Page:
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The Atlantic Monthly
Tuesday, July 8th, 2003


The Photograph

by Penelope Lively

A review by Elizabeth Judd

Penelope Lively is the bard of briskness, a novelist whose heroes think, act, even suffer, with no-nonsense, consummately British dispatch. When the successful landscape historian Glyn Peters, "facts man, par excellence," discovers the infidelity of his deceased wife, Kath, he plunges into an obsessive quest for answers, interviewing her former friends and acquaintances in a belated attempt to understand her. Kath's lover turns out to be the husband of her older sister, Elaine, who responds to the posthumous revelation with alacrity by dumping her philandering spouse, no questions asked. If one can get past The Photograph's soap-operatic, faintly ludicrous premise, there's fun to be had watching Glyn and Elaine's tidy assumptions be undermined by Kath -- "a mute subversive presence" they can't explain away. Like Daphne du Maurier's Rebecca, Kath has become "like some mythical figure, trawled up at will to fit other people's narratives." Lively continues, "Everyone has their way with her, everyone decides what she was, how things were."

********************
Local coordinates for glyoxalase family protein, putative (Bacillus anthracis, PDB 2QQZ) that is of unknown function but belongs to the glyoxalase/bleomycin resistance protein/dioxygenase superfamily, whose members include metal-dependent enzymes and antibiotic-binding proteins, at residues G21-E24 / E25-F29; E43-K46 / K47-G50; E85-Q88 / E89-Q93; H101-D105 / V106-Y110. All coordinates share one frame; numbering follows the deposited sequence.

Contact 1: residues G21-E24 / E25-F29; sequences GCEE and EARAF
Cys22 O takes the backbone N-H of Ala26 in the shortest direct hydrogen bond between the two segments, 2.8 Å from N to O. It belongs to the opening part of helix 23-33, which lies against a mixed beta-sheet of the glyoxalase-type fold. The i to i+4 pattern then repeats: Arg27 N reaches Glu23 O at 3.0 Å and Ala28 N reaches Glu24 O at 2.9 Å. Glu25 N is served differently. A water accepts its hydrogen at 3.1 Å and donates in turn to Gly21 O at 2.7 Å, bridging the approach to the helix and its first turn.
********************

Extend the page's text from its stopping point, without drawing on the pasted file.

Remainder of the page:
Evidently, Lively likes her fictional worlds neat. Without exception, her self-absorbed academics, demanding garden designers, and unregenerate dreamers pull their schematic weight. The characters in The Photograph are either "striving ants" or fiddling grasshoppers, with the ants (predictably) winning in the end. The competing accounts of Kath are also carefully managed to support Lively's grand philosophical architecture; each is internally consistent and separated from the previous one by a few finely calibrated degrees.

In The Photograph, as in her Booker Prize-winning tour de force Moon Tiger, Lively skillfully orchestrates her material to serve an essentially psychedelic truth: no reality exists outside a spectrum of different perspectives, all a bit askew. If Lively's kaleidoscopic technique feels familiar, her style is original -- at times manipulative but always bracingly intelligent. Rarely has a subject as elusive as life's irredeemable messiness been pursued with such unflagging rigor.

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